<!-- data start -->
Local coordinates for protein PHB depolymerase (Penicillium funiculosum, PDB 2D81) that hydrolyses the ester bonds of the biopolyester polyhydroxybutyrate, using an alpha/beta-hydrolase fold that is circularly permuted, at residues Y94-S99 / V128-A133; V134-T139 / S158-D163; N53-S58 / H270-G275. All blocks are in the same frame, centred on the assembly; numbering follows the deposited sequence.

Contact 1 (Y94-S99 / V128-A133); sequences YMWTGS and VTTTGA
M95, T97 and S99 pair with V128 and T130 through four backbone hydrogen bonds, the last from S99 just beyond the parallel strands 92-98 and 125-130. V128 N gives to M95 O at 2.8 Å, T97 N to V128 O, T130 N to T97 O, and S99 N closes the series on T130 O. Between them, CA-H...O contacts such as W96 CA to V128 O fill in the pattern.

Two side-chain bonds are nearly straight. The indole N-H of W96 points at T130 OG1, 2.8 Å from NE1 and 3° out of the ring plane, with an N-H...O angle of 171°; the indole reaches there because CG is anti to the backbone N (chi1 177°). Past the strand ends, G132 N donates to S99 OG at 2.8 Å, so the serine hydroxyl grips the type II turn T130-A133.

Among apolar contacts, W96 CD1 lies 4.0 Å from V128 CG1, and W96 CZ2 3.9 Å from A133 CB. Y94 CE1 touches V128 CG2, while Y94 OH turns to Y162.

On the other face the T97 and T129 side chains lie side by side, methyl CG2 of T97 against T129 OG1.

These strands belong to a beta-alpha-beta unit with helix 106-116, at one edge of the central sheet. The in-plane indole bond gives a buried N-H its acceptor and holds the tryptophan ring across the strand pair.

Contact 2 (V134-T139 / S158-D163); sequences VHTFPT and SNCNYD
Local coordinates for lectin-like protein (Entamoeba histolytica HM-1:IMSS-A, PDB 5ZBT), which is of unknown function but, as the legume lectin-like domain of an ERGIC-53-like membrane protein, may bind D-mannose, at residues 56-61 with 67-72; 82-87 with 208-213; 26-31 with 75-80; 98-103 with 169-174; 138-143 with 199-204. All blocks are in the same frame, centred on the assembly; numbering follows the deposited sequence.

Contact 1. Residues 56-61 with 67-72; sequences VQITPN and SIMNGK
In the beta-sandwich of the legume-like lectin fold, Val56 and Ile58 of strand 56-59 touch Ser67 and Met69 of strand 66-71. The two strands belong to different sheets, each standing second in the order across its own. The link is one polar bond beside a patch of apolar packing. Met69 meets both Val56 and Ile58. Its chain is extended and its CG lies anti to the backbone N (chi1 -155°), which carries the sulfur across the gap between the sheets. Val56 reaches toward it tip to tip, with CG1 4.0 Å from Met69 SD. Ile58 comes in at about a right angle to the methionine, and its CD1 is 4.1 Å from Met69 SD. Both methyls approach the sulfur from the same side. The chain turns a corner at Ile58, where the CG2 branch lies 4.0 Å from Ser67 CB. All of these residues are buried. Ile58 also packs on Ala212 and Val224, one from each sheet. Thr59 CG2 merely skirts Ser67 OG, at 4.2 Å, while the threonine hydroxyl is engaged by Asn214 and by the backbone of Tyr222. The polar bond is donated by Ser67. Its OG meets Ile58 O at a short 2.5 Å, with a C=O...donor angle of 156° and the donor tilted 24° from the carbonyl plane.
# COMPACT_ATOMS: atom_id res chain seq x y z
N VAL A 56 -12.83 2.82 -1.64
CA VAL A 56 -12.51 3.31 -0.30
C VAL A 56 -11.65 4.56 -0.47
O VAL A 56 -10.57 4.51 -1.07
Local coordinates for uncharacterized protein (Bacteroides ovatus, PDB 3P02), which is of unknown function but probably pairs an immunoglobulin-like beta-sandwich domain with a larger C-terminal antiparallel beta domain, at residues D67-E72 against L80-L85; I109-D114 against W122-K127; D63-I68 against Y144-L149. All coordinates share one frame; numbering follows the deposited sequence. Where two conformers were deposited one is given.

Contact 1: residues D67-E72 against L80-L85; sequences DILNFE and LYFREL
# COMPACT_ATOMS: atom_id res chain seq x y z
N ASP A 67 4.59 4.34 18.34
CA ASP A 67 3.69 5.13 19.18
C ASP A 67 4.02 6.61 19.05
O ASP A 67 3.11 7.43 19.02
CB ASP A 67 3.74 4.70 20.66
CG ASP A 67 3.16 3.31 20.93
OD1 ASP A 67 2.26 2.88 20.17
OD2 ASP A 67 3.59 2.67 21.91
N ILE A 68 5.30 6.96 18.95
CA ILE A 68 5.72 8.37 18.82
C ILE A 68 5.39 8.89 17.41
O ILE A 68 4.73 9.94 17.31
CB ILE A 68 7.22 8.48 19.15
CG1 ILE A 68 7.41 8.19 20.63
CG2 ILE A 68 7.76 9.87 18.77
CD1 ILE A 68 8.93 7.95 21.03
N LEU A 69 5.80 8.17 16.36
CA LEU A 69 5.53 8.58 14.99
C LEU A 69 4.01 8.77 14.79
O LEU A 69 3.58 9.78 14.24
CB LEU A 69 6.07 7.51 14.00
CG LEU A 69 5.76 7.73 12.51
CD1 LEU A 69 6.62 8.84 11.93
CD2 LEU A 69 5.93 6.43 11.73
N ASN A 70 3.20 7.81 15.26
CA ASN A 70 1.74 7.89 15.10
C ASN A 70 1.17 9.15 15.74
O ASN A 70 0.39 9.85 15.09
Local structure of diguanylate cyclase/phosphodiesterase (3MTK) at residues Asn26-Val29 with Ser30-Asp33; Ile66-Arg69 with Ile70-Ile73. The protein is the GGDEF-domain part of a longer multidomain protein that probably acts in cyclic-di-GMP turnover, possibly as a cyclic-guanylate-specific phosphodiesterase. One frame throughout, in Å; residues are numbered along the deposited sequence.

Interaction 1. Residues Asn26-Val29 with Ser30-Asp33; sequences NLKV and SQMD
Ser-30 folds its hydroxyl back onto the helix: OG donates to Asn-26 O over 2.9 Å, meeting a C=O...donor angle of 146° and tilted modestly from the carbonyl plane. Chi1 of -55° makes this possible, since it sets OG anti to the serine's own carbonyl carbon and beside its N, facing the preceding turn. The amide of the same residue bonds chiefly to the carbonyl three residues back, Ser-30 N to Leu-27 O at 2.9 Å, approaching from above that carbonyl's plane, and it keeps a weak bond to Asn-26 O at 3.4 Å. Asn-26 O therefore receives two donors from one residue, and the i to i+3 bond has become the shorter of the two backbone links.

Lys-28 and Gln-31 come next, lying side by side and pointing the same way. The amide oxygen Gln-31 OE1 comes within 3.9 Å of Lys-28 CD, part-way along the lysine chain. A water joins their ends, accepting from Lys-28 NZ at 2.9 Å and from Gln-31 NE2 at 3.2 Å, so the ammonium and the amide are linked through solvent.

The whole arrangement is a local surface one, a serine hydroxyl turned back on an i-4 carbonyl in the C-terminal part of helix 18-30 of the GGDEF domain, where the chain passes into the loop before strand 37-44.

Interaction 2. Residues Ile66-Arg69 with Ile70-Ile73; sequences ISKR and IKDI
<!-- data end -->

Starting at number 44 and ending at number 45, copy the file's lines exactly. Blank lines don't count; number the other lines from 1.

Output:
N ASN A 70 3.20 7.81 15.26
CA ASN A 70 1.74 7.89 15.10